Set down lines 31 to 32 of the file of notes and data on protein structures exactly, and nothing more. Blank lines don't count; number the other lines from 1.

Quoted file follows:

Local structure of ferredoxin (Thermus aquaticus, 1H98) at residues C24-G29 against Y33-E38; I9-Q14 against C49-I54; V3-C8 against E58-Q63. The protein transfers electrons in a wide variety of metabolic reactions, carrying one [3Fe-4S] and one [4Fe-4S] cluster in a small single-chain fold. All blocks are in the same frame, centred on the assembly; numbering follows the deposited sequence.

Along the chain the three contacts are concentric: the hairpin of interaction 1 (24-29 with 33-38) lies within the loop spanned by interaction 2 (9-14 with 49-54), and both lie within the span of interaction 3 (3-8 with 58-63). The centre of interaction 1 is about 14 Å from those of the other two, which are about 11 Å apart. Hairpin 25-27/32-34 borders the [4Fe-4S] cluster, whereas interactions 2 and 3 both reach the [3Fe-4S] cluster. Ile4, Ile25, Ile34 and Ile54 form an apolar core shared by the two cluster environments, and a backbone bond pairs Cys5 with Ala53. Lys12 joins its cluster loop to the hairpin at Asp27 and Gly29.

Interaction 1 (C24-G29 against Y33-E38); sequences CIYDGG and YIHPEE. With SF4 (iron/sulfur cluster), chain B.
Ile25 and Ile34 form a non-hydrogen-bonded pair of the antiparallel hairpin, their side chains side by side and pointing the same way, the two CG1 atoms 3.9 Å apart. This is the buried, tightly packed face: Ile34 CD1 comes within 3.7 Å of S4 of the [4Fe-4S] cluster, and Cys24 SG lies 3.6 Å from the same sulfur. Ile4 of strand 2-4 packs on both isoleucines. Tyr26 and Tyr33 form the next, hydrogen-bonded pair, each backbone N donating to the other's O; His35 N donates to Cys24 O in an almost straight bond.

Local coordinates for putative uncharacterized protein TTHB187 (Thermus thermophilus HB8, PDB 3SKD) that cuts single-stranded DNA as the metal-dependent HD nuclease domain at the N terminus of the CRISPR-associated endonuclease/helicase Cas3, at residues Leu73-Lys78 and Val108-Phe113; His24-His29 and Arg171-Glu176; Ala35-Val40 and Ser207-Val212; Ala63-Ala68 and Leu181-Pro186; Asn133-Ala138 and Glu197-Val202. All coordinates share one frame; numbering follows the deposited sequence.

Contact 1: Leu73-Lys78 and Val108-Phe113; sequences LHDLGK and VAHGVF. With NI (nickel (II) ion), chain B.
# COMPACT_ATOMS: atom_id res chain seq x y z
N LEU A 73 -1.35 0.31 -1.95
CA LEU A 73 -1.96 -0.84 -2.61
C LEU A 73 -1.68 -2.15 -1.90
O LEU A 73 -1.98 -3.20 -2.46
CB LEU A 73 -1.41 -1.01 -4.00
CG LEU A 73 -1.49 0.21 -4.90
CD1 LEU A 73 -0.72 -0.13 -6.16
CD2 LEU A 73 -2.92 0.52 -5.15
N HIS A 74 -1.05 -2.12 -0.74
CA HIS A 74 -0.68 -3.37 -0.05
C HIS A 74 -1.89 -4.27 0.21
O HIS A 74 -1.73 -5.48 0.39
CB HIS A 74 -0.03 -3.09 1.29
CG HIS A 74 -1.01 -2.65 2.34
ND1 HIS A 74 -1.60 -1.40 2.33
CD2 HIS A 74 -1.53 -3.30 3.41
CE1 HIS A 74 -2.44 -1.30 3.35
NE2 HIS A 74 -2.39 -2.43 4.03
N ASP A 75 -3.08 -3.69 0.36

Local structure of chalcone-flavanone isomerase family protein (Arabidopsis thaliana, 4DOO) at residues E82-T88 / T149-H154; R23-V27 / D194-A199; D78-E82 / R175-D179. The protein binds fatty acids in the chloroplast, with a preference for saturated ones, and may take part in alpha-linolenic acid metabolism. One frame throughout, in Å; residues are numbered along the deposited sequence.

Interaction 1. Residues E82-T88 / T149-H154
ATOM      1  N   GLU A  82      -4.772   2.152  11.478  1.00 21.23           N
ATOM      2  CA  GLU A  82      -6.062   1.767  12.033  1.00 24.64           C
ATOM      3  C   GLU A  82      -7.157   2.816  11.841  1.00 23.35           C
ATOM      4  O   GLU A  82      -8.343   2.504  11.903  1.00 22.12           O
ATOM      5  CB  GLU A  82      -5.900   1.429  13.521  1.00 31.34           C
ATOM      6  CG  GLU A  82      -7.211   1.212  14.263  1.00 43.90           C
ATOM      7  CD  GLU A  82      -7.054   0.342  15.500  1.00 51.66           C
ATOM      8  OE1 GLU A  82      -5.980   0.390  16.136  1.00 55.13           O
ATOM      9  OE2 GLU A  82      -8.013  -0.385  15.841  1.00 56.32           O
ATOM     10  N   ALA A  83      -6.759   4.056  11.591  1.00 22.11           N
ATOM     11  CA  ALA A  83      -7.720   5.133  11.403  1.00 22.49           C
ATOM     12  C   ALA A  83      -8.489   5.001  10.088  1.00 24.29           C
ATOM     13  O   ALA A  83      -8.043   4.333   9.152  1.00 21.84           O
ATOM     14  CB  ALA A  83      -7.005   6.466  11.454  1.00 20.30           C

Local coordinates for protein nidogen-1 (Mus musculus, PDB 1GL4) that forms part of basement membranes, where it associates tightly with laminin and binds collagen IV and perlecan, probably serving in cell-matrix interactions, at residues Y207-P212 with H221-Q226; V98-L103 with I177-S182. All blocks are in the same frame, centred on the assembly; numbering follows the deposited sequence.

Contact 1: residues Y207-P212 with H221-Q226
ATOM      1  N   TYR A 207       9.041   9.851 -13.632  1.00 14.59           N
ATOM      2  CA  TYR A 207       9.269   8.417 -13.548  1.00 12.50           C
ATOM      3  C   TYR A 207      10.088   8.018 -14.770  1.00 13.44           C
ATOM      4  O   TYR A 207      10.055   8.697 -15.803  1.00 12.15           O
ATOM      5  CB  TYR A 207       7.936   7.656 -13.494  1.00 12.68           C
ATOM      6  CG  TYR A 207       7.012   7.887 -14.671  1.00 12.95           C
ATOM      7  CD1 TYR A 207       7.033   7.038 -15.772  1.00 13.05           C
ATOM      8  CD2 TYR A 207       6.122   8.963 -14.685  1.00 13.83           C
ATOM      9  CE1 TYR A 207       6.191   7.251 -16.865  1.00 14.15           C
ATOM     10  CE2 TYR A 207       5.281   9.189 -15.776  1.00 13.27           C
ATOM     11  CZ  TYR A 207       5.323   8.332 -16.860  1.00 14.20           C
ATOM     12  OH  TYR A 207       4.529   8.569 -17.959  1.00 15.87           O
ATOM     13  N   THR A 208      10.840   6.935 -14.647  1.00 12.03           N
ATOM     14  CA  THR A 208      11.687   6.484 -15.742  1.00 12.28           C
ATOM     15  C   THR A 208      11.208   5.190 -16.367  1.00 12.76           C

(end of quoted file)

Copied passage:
ATOM      3  C   GLU A  82      -7.157   2.816  11.841  1.00 23.35           C
ATOM      4  O   GLU A  82      -8.343   2.504  11.903  1.00 22.12           O